In the last few months, there has been a lot of media coverage of "monsters." People who have gone out of their way to hurt other people in some really sick, violent ways.
I have to admit, I initially avoided the coverage of the Boston Marathon bombings and the manhunt, because I didn't want it to turn into another 9/11 TV news time vortex. I don't have local or cable television at my house, because I filtered all those funds into my Internet connection. And let's face it, I can get the highlights (if not the whole telecast) online, most of the time. But I didn't want to sit in front of the ugliness, a slave to the horror. Because let's face it, you could sit in that stupor for days before the Feds were able to release any real information about the investigation. And who needs to watch TV newscasters desperate for updates repeat assumptions and incorrect news for hours at a time. It's not Scandal, I don't need that kind of drama. But over the weeks that followed, I dutifully caught the updates of the investigation.
Then the news of Ariel Castro came out. It was the same thing. The reports of the investigation got uglier and uglier.
And in both instances, loads of family members were found by news organizations as coming out as being disgusted by their relatives (brothers, daughters, uncles, etc.). They disowned them publicly. And it got me to thinking, could I ever really separate myself from my child or my sister or my best friend, even, if it turned out they weren't who I thought they were? Could I walk away from them? Publicly abandon them? Even in the face of them committed the worst kind of tortures.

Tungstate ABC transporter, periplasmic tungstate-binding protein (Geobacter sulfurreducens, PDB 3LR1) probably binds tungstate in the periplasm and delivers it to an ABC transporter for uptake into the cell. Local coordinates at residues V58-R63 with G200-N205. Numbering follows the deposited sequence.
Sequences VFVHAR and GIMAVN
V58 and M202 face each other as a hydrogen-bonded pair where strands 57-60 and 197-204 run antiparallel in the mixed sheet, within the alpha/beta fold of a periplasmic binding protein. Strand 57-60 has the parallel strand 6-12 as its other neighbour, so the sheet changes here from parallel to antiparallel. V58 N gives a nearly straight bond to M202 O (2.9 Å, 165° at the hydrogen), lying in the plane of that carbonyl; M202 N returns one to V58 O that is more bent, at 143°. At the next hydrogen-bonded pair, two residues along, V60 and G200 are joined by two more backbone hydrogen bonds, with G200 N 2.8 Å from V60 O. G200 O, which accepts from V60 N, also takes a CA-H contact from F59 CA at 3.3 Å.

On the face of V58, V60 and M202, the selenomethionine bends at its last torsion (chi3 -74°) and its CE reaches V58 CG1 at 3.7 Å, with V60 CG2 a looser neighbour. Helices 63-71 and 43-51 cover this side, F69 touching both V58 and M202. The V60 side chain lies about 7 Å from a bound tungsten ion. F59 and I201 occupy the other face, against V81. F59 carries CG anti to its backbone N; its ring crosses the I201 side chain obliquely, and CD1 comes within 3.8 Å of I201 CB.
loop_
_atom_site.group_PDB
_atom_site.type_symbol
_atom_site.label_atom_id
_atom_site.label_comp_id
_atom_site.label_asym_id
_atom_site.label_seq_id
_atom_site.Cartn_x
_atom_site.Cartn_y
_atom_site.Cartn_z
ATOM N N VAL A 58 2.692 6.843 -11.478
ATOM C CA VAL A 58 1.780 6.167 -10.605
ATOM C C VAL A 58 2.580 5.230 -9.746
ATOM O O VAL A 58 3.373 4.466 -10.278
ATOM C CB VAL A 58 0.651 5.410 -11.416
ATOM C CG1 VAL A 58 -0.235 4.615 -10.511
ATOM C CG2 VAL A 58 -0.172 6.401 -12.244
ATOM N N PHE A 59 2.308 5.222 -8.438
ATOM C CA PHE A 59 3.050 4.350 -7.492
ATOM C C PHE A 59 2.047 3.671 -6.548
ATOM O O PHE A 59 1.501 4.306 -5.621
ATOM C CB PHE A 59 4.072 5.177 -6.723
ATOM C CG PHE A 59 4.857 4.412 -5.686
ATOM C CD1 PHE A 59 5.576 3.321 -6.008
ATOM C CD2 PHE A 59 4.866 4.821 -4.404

I think it would break me in ways I might not be able to process. But somehow, in my own brain, I think my first instinct would be not to pick up the phone to talk to a reporter, or get in a car and drive around with the windows down acting alienated by reporters asking me questions about how I felt about my loved one being an alleged murderer. I'm pretty sure, I'd go on communications lockdown and deal only with the authorities and an attorney -- and my loved one.
I'm pretty sure, I'd keep that personal horror private -- and get a good therapist.
I get particularly emotional when I attribute that kind of scenario to the emotions of parents of violent criminals. That criminal is still someone's baby. Usually, I'll admit, it turns out that there was abuse in the family or mental illness that was left untreated. But in situations when there wasn't any of that, it's very difficult to get your brain (and heart) around the idea that something went so wrong in his life to cause him to hurt others, particularly children.
When I read the Chicago Tribune online today, there were more awful reports. A mother held her 11 year old down while her father whipped her with an electric cord for finishing all the ice cream in the house without asking. They think of it as appropriate discipline for stealing.
A mother and her boyfriend beat up a 4 year old boy to the point where both of his eyes were swollen shut and he had brain injury, lacerations on his liver and spleen, cuts up and down his legs (from nail clippers), etc.
Often, this is the kind of stuff that happens to children, to have them grow up to be the Ariel Castros of the world. Abuse is a viscous cycle.
I know sitcoms tell us otherwise, but there are families that exist that aren't emotionally close. I'm reading reports about Michelle Knight, Castro's first victim. She went to the hospital, saw her mother once, and then asked not to have any visitors. Before she was taken, she was in a custody fight over her own child, who she hasn't seen in a decade. 15 months after she was reported missing, the FBI took her off of their list, because they couldn't get in touch with Knight's mother to confirm that she was still missing. It was assumed, per ABCNews that the family thought she had run away, and since she was 20, everyone stopped looking, like she never even existed. Neglect.
It's all just so harsh, and so unhappy.